How long have you been working at the box office?
Just about 20 years—but I’ve been at the Hop for 35. I started as the events manager in 1985.
How did you get that first job?
I saw an ad for it in The Boston Globe, I think. The interview was my first time in the Upper Valley. I drove up and went, “Oh, this is a nice place to be.” Then I went into the Hopkins Center and I was like, “What? This incredible place in this tiny little town?” I still feel that way. We’re lucky that this place is here.
Have you ever had any problems with Hop patrons?
One time sticks out from when I was events manager. We had a rather intoxicated patron who insisted on going inside as a latecomer, and I was the last line of defense. It was a very quiet event, and we really could not allow her to enter late. I was eight-and-a-half-months pregnant, and she tried to push past me—a giant gasp went up from everyone. She was escorted out of the building.
What are a few of your favorite shows that have come through?
I remember a few in particular. One is Leon Bates. He was a charismatic young African American pianist, and he was a bodybuilder. He would sometimes play with short sleeves on for shows with younger audiences. I asked him why once, and he said it was because as arts educators, we want to find anything we can that will break the ice with young people, and, sometimes, that would be his muscles.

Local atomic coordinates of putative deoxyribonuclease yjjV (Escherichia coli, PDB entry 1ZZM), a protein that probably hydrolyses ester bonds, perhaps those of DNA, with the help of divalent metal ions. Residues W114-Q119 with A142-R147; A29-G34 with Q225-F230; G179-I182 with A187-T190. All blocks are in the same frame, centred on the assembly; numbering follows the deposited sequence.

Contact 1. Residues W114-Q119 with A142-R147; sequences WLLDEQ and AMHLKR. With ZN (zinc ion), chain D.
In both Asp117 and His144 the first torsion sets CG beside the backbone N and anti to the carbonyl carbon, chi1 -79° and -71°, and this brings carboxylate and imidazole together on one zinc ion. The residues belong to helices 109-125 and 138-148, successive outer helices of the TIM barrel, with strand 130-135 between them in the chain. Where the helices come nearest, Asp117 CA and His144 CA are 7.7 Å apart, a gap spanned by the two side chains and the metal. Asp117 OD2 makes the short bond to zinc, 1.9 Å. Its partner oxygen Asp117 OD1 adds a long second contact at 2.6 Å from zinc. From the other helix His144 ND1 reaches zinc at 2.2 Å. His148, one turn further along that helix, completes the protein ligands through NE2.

Has working with students changed during the past 35 years?
It really hasn’t. For me, it’s a privilege. The people who come here as undergraduates are special people, and it’s really fun to see the quality of human beings who come to Dartmouth. And it’s thrilling—because sometimes they become the leaders of this country.
How have people reacted to the cancellation of the season?
People’s reactions to the complications have been so lovely. People aren’t asking for refunds; they’re donating the value of the tickets back. They’re going out of their way to be gentle and kind.